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June 15, 2024

10 of the Most Asked Questions about Kabbalah by Beginners … and Their Answers

The 10 Most Asked Questions about Kabbalah ... And Their Answers

We scoured the Bnei Baruch Kabbalah Education Center‘s Fundamentals semester student forum for the 10 most asked questions about Kabbalah by beginners, and here they are … with answers!

As for finding answers to these questions, how did we do it? We simply ran the following searches in Google’s search engine:

  • site:kabbalah.info write your question here
  • site:laitman.com write your question here

…and then sent the Q&A doc to a Bnei Baruch senior instructor for some basic editing and review, and here you have it.

Why are we mentioning how we ran the searches for the answers to the questions? The reason is that the websites kabbalah.info and laitman.com have so much content, including many full books, 1,000s of articles, videos and more, and many people do not know what a wonderful resource is at their fingertips waiting to answer any question they might have.

Give it a try! Don’t see a question you have here below? Write your question in Google’s search engine preceded by the “site:kabbalah.info” and “site:laitman.com” prefixes, and see what you can find!

10 of the Most Asked Questions about Kabbalah by Beginners

Click on a question here in order to go directly to its answer:

1. Is Kabbalah a religion? Do I have to be Jewish in order to study Kabbalah?
2. Does Kabbalah recognize the existence of Karma and how it manifests in this world?
3. What is spirituality and where does Kabbalah originate?
4. Is the revelation of the Creator achieved just through the study of various concepts of Kabbalah, or are there other techniques such as prayer, meditation, yoga, etc.?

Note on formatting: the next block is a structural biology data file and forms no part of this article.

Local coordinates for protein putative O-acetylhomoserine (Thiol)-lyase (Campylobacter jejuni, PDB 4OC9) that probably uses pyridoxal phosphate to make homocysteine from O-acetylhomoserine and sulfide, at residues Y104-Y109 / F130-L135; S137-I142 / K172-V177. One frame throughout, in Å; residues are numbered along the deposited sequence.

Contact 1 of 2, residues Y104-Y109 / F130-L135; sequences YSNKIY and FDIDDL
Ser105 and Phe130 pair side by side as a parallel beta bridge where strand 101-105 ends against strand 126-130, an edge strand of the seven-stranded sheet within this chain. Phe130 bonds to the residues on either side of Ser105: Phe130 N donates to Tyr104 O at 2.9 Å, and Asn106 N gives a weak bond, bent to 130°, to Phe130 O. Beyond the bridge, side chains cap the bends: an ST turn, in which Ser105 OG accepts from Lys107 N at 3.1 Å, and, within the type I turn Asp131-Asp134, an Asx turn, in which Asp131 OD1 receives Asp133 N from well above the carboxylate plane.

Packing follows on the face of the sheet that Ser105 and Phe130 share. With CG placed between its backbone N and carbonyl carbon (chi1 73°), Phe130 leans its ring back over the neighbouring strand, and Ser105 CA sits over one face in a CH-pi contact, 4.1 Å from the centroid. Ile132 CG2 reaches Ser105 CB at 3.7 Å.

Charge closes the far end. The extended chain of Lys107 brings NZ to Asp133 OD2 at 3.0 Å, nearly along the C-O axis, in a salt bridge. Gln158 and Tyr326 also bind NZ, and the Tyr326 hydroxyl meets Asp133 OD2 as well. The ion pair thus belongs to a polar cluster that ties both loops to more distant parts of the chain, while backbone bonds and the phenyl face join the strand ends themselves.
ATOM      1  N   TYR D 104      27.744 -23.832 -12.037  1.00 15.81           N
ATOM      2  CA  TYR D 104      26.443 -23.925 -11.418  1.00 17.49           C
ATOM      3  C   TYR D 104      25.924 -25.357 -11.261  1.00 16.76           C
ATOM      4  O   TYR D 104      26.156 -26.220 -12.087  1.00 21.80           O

5. How does Kabbalah practically assist and support us in everyday life?
6. How does Kabbalah define prayer?
7. Kabbalah is a science to enable us to know God, then what is the difference between Kabbalah and theology?
8. What is the cause of coincidences/synchronicities?
9. What does Kabbalah say about physical suffering? If God is all loving, why do people suffer?
10. According to the wisdom of Kabbalah, please explain near death experiences?

1. Is Kabbalah a religion? Do I have to be Jewish in order to study Kabbalah?

Kabbalah is not religion. Revelation of the spiritual world (in Kabbalah) and belief in a spiritual world (i.e. religion) are two separate issues. Kabbalah is attainment of the spiritual world—attainment of the reality that exists, but that we don’t feel for the time being. [Source: “Revelation vs. Belief.” Video.]

Kabbalah is open to all. It is for those who truly wish to correct themselves in order to attain spirituality. The need comes from the soul’s urge to correct itself. That is actually the only test to determine whether a person is ready to study Kabbalah: the desire to correct oneself. This desire must be genuine and free of outside pressure, since only the person can discover one’s true desire. [Source: Dr. Michael Laitman, “Chapter 5. Who Can Study Kabbalah?,” in A Guide to the Hidden Wisdom of Kabbalah. Book. Laitman Kabbalah Publishers]

2. Does Kabbalah recognize the existence of Karma and how it manifests in this world?

Any system that you might learn about, other than the wisdom of Kabbalah, whether superstition or religion, will forever remain at the level of our world, confined by its limitations. These systems have nothing to do with spirituality, but merely with psychological processes that occur around our bodies.

In order to reach spirituality, we must acquire a screen and break the barrier between the two worlds. That impediment can be crossed only by the system of Kabbalah.

Everything people may feel as karma, auras, etc. are psychological processes, though very subtle, which happen around the physical body. There is nothing unusual about them, nothing above our nature. In the future, our science will learn how to work with these systems very well. [Source: Dr. Michael Laitman, “Chapter 7. Beliefs, Mysticism and the Supernatural,” in The Kabbalah Experience: The Definitive Q&A Guide to Authentic Kabbalah. Book. Laitman Kabbalah Publishers]